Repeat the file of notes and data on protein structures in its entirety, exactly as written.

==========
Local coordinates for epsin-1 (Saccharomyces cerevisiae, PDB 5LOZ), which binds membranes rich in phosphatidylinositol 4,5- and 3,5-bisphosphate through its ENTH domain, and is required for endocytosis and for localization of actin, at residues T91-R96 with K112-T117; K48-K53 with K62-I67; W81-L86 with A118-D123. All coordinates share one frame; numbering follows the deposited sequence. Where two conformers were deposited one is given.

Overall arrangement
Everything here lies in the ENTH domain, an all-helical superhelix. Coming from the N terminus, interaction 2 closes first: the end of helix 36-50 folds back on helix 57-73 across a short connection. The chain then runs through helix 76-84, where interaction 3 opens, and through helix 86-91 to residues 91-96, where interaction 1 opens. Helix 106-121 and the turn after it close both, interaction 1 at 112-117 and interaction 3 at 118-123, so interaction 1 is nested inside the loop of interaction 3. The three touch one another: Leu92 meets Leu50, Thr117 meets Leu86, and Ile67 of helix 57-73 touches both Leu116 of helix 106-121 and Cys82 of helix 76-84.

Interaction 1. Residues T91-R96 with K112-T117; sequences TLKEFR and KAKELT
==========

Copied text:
Local coordinates for epsin-1 (Saccharomyces cerevisiae, PDB 5LOZ), which binds membranes rich in phosphatidylinositol 4,5- and 3,5-bisphosphate through its ENTH domain, and is required for endocytosis and for localization of actin, at residues T91-R96 with K112-T117; K48-K53 with K62-I67; W81-L86 with A118-D123. All coordinates share one frame; numbering follows the deposited sequence. Where two conformers were deposited one is given.

Overall arrangement
Everything here lies in the ENTH domain, an all-helical superhelix. Coming from the N terminus, interaction 2 closes first: the end of helix 36-50 folds back on helix 57-73 across a short connection. The chain then runs through helix 76-84, where interaction 3 opens, and through helix 86-91 to residues 91-96, where interaction 1 opens. Helix 106-121 and the turn after it close both, interaction 1 at 112-117 and interaction 3 at 118-123, so interaction 1 is nested inside the loop of interaction 3. The three touch one another: Leu92 meets Leu50, Thr117 meets Leu86, and Ile67 of helix 57-73 touches both Leu116 of helix 106-121 and Cys82 of helix 76-84.

Interaction 1. Residues T91-R96 with K112-T117; sequences TLKEFR and KAKELT